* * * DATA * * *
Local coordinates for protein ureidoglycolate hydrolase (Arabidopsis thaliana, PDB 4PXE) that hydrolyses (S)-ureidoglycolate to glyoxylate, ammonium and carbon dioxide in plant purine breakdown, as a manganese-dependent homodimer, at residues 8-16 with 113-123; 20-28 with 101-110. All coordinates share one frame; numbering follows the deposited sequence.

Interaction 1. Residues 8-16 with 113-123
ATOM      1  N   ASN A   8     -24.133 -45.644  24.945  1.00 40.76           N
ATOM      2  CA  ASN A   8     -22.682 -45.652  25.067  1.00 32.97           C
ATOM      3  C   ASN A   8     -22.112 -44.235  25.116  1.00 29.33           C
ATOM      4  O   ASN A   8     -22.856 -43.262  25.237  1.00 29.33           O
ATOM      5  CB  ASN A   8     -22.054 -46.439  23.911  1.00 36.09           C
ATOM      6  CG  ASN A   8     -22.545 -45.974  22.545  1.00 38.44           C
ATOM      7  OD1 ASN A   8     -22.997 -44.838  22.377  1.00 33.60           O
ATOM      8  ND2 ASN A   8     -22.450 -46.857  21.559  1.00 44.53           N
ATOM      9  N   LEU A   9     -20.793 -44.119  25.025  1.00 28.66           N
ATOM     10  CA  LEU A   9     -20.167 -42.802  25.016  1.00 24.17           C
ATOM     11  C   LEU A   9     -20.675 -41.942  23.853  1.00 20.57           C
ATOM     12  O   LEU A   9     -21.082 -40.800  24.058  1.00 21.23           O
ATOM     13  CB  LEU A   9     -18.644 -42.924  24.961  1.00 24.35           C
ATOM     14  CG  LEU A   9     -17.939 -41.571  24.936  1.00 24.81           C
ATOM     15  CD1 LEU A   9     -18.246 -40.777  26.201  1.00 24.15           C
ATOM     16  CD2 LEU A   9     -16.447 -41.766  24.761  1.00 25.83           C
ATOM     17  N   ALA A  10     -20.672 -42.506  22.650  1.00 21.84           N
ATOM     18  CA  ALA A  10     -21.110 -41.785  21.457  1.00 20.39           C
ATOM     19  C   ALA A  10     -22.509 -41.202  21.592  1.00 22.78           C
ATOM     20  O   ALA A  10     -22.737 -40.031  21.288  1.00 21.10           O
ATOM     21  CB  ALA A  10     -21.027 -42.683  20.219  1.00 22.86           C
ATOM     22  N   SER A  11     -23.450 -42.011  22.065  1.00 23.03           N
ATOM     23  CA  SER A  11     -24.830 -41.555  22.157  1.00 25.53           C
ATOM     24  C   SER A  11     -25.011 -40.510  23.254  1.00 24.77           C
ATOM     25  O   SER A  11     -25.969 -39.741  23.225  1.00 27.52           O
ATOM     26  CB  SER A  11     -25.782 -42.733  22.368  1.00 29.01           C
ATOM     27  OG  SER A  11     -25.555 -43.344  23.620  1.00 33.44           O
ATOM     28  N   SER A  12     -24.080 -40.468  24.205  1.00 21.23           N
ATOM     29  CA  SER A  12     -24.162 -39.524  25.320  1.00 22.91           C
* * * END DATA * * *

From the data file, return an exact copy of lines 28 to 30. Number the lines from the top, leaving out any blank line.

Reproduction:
ATOM     26  CB  SER A  11     -25.782 -42.733  22.368  1.00 29.01           C
ATOM     27  OG  SER A  11     -25.555 -43.344  23.620  1.00 33.44           O
ATOM     28  N   SER A  12     -24.080 -40.468  24.205  1.00 21.23           N